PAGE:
Russia and Saudi Arabia are boosting oil output at a time of falling demand.
Saudi Arabia and Russia are locked in a race to the bottom as a bitter price war rages between the two major oil producers, with some analysts predicting prices may soon fall to $15 a barrel. But the recent drop in prices is also driven by a collapse in demand, as the global economy reels from the ongoing impact of the COVID-19. The outbreak convulsed oil-consuming industries amid fears the crisis could trigger a wave of corporate bankruptcies. Still, Saudi Arabia and Russia’s breakneck production puts US shale producers firmly in their crosshairs.
Despite prices falling 24% in a single day in March, OPEC kingpin Saudi Arabia shows few signs of backing down on its determination to ramp up production. Saudi Aramco, the kingdom’s state-backed refiner, says it plans to continue with a hike in production from April into May, increasing output to a record 12.3 million barrels a day. Neighboring OPEC producer, the United Arab Emirates, also committed to raising output, with Kuwait likely to follow.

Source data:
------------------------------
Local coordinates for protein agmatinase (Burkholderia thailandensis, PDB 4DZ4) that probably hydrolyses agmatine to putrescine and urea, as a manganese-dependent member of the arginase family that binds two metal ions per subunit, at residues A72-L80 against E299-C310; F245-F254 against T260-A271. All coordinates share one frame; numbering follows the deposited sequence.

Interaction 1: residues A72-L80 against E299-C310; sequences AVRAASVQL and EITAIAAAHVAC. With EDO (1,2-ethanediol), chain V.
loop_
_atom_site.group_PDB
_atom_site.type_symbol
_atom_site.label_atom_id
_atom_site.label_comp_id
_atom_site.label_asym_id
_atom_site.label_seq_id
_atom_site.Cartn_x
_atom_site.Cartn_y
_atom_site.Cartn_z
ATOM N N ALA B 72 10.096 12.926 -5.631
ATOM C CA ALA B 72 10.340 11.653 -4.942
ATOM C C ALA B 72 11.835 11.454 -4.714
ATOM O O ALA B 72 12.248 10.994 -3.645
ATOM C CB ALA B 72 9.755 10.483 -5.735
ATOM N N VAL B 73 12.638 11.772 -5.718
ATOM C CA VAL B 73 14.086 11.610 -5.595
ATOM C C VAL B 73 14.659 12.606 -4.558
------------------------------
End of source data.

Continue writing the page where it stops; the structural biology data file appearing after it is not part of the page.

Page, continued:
Saudi Arabia needs oil prices around $85 a barrel to balance the government’s budget deficit, according to Capital Economics, while Russia needs prices around $40 a barrel, developing-markets specialist Tellimer estimates.
Saudi Arabia’s reformist crown prince, Mohammed bin Salman, is under pressure to overhaul the kingdom’s dependence on oil, but has been dealt a number of setbacks. The price of Aramco’s stock recently fell below its offer price. Millions of Saudis were encouraged to borrow to buy shares at the time of Aramco’s December’s public offering. Last month, 13 Republican senators wrote to MbS, as the Saudi leader is widely known, calling for stability in oil markets.
Meanwhile sub-$20 prices are a near certainty, according to Roger Diwan, vice president at IHS Markit. “This is a question for today, this week or next week? The question is when, not if,” he said in a Twitter post.